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Stream Reports for Paflyfish

Published by Dave Kile [dkile] on 04/25/2019 (4620 reads)
The Stream Reports have been an integral part of Paflyfish almost since the site began in 1995. There has been a lot of disagreement conversation about the ideas of sharing stream information. The differences dialog has been played out time and time again. Thought I would give a little of my perspective on what the Stream Reports are all about on this website.

stream reportsOne interesting fact is that Stream Reports make up only 1.6% of all the traffic on the Paflyfish. More people spend time talking about cougar sightings in the OT Forum than stream reports. Well that is a bit of an exaggeration, but not that far from the truth.

Stream Reports are a way for anglers to share objective information about their recent fly-fishing experiences in the region. Details about water conditions, weather, stream, location, hatches, fishing successes, flies used and other pertinent information can make up a successful report. A photo or two showing the stream or hatches always improves the information. Here is an example of one of my trips to a little know place called Kettle Creek in 2010. One of the benefits of a report is the opportunity it presents for a discussion of new or unique experiences. A report does not have to be clinical as much as it should be informative and fun.

Fly-fishing is about having fun, right?

So why bother sharing? This site is built on the foundation of sharing information for the improvement for all of our fly fishing opportunities. On this website we discus gear, fly-tying, conservation, meet-ups, techniques and yes I dare say it...streams. The better we are informed the better experiences we all have fly-fishing. Not Sharing (NS) of information is as detrimental to anglers as inaccessible water.

I like traveling all over the region and stream reports offer a rich data-set of real-time information from those who are actually on the stream providing first-hand information. In combination with other water data from the USGS, I can make well-informed decisions about my trips.

Wish I had the time to drive back and forth to Potter County to learn about those conditions on a regular basis. Sadly the four-hour ride limits the convenience of such scouting trips and when I do go I like to have some sense of conditions before blowing thru about $50 in gas for drive up to just hang at the Lakeview with Rick watching golf. Not that there is anything wring with that.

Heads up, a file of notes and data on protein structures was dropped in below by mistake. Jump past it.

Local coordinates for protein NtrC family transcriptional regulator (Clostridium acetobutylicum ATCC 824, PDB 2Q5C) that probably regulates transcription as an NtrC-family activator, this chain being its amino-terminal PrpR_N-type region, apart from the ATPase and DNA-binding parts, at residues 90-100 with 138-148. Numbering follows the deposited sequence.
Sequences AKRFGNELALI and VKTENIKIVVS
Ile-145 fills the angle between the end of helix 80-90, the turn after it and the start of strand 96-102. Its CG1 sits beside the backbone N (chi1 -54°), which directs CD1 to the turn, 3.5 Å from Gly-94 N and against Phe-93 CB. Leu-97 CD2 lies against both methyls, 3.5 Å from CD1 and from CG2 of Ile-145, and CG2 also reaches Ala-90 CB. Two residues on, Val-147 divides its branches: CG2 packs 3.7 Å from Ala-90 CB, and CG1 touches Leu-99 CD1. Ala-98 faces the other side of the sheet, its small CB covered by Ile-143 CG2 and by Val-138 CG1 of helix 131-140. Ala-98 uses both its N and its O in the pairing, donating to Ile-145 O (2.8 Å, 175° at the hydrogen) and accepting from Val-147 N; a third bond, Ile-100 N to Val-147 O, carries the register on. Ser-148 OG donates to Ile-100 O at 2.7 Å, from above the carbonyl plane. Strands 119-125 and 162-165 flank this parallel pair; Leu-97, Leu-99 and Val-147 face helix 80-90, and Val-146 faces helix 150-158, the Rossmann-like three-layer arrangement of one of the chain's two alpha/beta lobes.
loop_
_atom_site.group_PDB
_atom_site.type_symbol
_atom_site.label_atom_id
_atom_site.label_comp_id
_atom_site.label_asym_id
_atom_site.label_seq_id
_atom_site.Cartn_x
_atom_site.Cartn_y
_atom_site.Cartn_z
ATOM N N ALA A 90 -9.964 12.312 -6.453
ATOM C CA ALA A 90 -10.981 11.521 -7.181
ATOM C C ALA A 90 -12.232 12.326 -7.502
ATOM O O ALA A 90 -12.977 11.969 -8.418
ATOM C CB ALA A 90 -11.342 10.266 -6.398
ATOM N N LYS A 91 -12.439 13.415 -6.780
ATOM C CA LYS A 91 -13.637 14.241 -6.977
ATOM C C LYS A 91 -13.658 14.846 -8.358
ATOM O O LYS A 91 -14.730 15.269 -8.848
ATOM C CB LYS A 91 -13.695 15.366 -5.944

In my early days of fly-fishing, pre-Internet, post-clay tablet era, I spent plenty of trips standing over high water and blown-out streams looking stupid with a can of Iron City in my hand. (Now I have a Miller Lite in my hand as to look less fat, can’t shake the stupid part.) So I would then pack up my cooler, break out my DeLorme Atlas throw a dart and haul on down Route 80 for my favorite game of “let’s find the stream that isn’t blown out.”

Stream Reports help me plan for my intended destinations, but also investigate streams that are on the way or nearby. A few years ago I was heading to Penns Creek for the Jam and wanted to catch a stream along the way up. Having never been to Clarks Creek I checked a report that was posted few days before to help get a take on hatches, water quality, and general stream info. Truly enjoyed the stop as I had the whole project to myself that morning.

stream reportsSure real-time is cool, but even more important is the historic value of all this data. Understanding where and when hatches are occurring on certain streams and regions is a great record for us all to enjoy. The reports today go back for over five years, covering many states and countless streams. This will only grow over time.

Hundreds of waterways in the region are stocked with millions of trout and promoted by state agencies for the public to enjoy. (BTW most state agencies provide free maps and websites showing the detailed locations of all the stocked streams if you are even in doubt of the mystery of these locations.) The more of these common streams we share in our reports the better we have a complete picture of our fly-fishing opportunities and spread this information out.

The PFBC has identified nearly 3,600 streams as naturally reproducing wild trout streams. Most of these streams and like waters are small with fragile ecosystems. While hearing reports on these streams is encouraged, named streams and detailed locations are not required. Simply identifying the county, date and experience really can offer enough for most any angler. The delight of these jewels is the discovery.

I don't always put in a stream report and there is not obligation for anyone to do the same. However, Stream reportss while a small part of the site do offer a lot of open information for all to share and improve their fly-fishing experiences. So go find a new location and have some fun.

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The comments are owned by the author. We aren't responsible for their content.
Author Thread
Published: 2012/2/13 16:06  Updated: 2012/2/13 16:06
Joined: 05/01/2010
From: NE OH
Comments: 75
 Re: Stream Reports for Paflyfish
Excellent Dave!
Published: 2012/2/13 18:25  Updated: 2012/2/13 18:25
Joined: 01/16/2012
From: North East PA
Comments: 474
 Re: Stream Reports for Paflyfish
Published: 2012/2/24 21:26  Updated: 2012/2/24 21:26
Joined: 03/02/2011
From: Gamehendge
Comments: 9
 Re: Stream Reports for Paflyfish
+2. I'm tired of people thinkin that its 'there' stream. They where put here for all to enjoy.
Published: 2012/3/13 22:04  Updated: 2012/3/13 22:04
Joined: 03/13/2012
From: clinton county
Comments: 4
 Re: Stream Reports for Paflyfish
water temp. increasing drastically with no mountain snows and warm temperature.47 deg.f in cross fork today.kettle creek looks beautiful.

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